You might be familiar with a show on The Travel Channel called Ghost Adventures. In this reality-show, three men go to different locations and try to catch evidence of otherworldly apparitions.
The show is hosted by Zak Bagans and he is accompanied by two other investigators.
So, is the evidence that they find faked? Honestly, I have no idea. I certainly have no evidence that they are intentionally faking any of their evidence. There are, however, certain factors that seem to suggest that some of their claims might be exaggerated. Before I am attacked by hordes of perfumed fans and bludgeoned to death with flat irons and blinded with hairspray, let me add that I am not going to say that the men are necessarily doing this intentionally.
First off, let me say that I am a fan of the show and have been watching it since the first season. I once told my father as we were watching a rerun of the show, “You know, half of why I watch this show is that I think the host is cute.”
And it’s true. I used to date (aka hook up with) a guy who looked quite a lot like the host. He might have even been hotter, actually. Certainly my incredible charm and amazing personality is what drew him to me. Or, it might have been all the beer. Unfortunately, in his case, there was an inverse relationship between his hotness and his intelligence, but alas, whenever I watch the show, I am reminded of an exciting time of my life.
Based on the twitter followers of Mr. Bagans, this phenomenon is experienced by other females, as the tweets they send him very often resemble what one might expect to hear from teenage girls as they look at a fanzine.
Fortunately, attractiveness is not always indirectly proportional to intelligence. Mr. Bagans seems to be reasonably smart and is certainly funny and charming, and these factors make him a good host for the show.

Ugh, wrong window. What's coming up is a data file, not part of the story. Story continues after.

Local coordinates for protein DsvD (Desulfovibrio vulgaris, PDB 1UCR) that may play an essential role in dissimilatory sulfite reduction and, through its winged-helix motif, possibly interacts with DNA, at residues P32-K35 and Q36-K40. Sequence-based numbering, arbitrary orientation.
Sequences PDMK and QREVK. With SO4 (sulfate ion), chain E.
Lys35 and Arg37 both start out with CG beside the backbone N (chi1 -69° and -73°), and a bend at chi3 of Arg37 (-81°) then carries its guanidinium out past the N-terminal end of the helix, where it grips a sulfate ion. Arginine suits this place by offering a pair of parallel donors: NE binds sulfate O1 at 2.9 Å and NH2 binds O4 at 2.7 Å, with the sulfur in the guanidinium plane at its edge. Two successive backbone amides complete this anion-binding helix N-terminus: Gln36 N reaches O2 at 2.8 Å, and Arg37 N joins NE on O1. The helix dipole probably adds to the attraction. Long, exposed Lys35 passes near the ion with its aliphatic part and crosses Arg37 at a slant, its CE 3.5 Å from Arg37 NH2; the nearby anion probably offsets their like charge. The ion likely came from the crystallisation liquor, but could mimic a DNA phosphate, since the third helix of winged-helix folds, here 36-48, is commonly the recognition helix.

So, the show is entertaining. It has an attractive host, uses music in a suspenseful way, and every show, you are guaranteed that they will find something interesting and spooky.
And that’s the rub. It is simply highly unlikely that they would find evidence of a haunting every single time.
It isn’t that I don’t believe in spirits. I used to live in a house that was haunted and personally witnessed (in the company of others) unexplained phenomenon like loud footsteps, lights turning on and off, and things moving of their own volition. I’ve seen two apparitions and there were some strange occurrences that a few of us witnessed after my brother’s death. I’m not saying that these things are fake.
I’m just saying that it is highly unlikely that these men would find evidence each and every time they go to a location. They do occasionally try to “debunk” noises or shadows, but one never begins watching Ghost Adventures thinking that this time the group isn’t going to find something.
Why the hell am I writing this? Certainly it is the Febreeze I sprayed on the carpet just a few minutes ago.
When I lived in a haunted house, sometimes there would be a lot of activity. Others times there would be nothing. It appears, from experience, that just as a watched pot never boils, a hunted ghost never appears.
The Ghost Adventures crew would certainly have a good motivation for faking their evidence as they have each found a lucrative career and fame from hunting ghosts. It would be helpful to have a skeptic on their crew who was independent of their team, but I know that this will never happen. Still, the show is entertaining, it is what it is, and it wouldn’t be fair to call the men fakes.
They may, however, be experiencing a psychological phenomenon coined Orr’s law. It says, “What the thinker thinks, the prover proves.” This shows up again and again in Robert Anton Wilson’s Prometheus Rising, a fucking awesome book, but again I digress.
The point is that if these guys are going into the situation thinking that the place is haunted and thinking that they will find something, they will find something. Is it legitimate? Are they really finding something? Is there, in fact, anything to be found or is it all just a psychological phenomenon that springs from the human fear of death. Who the hell knows. Or, as the Dali Lama said when I saw him speak in 1999, “Sometimes you just have to say fuck it.”
He might have said “forget it.” It’s hard to tell with his accent.
Time to huff some more Febreeze.